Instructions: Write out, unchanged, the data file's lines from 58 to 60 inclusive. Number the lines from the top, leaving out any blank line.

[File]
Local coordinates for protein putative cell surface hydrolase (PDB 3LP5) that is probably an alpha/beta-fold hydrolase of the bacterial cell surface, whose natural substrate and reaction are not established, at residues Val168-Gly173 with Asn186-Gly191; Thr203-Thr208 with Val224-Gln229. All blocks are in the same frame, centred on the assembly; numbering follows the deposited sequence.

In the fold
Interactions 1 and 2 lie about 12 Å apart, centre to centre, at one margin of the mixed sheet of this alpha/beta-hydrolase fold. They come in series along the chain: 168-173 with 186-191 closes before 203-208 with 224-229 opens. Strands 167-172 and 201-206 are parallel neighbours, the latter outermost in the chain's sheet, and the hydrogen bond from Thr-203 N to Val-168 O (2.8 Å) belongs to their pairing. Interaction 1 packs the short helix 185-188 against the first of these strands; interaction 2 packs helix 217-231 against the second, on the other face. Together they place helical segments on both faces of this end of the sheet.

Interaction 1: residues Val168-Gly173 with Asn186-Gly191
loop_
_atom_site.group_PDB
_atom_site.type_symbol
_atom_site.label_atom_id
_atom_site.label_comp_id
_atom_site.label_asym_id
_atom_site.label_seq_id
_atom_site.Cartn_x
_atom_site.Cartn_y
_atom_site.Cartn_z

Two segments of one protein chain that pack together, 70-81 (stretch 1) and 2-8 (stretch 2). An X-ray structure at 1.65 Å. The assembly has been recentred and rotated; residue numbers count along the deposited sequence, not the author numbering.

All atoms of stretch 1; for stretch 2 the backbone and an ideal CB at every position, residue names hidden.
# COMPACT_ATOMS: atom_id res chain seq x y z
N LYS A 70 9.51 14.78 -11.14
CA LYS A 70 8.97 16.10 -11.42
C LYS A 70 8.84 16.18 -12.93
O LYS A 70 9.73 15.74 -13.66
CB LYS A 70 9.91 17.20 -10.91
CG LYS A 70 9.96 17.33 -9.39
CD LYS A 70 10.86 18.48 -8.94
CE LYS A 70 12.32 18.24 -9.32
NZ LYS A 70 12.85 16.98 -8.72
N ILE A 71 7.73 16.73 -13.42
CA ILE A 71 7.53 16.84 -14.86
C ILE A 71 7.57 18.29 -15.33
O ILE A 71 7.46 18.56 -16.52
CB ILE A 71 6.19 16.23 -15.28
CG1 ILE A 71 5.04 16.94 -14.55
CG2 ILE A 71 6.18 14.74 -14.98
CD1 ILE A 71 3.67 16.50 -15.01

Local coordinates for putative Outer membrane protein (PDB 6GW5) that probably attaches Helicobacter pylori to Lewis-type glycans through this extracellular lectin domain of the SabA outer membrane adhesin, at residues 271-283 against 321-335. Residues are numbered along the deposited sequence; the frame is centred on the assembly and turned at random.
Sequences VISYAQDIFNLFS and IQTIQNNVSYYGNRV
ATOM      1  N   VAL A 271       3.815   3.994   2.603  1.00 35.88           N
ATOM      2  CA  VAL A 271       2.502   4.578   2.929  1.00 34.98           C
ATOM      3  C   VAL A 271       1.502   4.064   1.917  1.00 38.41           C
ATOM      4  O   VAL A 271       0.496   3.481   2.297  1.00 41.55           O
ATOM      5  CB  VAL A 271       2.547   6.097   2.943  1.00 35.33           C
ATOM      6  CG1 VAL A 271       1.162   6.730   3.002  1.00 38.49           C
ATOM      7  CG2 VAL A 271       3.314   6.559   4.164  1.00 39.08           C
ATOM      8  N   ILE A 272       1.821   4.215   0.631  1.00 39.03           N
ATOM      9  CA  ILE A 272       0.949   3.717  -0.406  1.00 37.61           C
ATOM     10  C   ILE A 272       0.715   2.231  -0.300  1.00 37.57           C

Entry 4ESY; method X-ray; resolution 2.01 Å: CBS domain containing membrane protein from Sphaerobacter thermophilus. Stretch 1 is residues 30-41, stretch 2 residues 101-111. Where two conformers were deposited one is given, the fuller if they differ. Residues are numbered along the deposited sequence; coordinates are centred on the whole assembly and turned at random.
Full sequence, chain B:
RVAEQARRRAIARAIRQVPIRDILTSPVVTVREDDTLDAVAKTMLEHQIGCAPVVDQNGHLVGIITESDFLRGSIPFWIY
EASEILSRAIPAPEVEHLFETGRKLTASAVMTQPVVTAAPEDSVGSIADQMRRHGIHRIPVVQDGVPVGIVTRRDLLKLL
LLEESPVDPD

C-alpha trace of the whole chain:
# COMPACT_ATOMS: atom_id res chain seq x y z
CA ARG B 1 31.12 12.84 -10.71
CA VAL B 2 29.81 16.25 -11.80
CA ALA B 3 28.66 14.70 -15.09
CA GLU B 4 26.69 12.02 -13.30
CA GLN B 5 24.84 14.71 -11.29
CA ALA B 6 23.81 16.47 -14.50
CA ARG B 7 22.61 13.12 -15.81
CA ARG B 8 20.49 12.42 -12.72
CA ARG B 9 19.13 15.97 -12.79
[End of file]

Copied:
CA GLN B 5 24.84 14.71 -11.29
CA ALA B 6 23.81 16.47 -14.50
CA ARG B 7 22.61 13.12 -15.81